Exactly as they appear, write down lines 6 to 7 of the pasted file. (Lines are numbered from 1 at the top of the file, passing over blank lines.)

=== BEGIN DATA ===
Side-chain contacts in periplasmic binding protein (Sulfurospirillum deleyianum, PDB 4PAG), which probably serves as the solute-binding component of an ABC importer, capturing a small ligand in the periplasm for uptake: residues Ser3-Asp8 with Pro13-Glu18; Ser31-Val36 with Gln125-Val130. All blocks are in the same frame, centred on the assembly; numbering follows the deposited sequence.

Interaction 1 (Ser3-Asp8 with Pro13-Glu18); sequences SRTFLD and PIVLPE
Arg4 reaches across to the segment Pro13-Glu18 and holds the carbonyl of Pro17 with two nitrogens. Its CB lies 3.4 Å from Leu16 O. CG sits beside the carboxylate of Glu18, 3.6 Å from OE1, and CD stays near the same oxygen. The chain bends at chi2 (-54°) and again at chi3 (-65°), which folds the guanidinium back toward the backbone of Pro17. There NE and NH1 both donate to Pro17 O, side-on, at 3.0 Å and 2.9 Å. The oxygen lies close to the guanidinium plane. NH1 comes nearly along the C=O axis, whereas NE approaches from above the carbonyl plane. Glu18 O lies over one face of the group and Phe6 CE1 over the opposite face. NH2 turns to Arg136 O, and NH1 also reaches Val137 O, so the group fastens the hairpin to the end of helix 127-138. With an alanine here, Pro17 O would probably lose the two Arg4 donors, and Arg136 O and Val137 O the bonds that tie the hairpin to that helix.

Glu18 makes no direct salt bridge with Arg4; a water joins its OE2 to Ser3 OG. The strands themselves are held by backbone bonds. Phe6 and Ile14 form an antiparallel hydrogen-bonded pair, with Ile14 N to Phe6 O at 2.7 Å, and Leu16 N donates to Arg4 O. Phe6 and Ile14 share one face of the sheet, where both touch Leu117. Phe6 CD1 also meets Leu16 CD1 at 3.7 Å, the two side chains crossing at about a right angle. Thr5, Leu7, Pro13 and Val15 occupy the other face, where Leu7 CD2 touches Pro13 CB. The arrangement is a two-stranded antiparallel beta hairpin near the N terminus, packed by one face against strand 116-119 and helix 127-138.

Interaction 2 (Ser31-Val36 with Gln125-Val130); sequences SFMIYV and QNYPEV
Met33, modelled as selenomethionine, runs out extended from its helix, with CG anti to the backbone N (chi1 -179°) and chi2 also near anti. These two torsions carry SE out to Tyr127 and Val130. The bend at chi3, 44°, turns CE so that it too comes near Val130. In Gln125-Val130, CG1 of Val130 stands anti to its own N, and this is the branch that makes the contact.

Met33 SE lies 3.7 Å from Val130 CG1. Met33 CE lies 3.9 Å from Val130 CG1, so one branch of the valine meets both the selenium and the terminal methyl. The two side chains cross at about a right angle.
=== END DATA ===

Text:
Met33, modelled as selenomethionine, runs out extended from its helix, with CG anti to the backbone N (chi1 -179°) and chi2 also near anti. These two torsions carry SE out to Tyr127 and Val130. The bend at chi3, 44°, turns CE so that it too comes near Val130. In Gln125-Val130, CG1 of Val130 stands anti to its own N, and this is the branch that makes the contact.

Met33 SE lies 3.7 Å from Val130 CG1. Met33 CE lies 3.9 Å from Val130 CG1, so one branch of the valine meets both the selenium and the terminal methyl. The two side chains cross at about a right angle.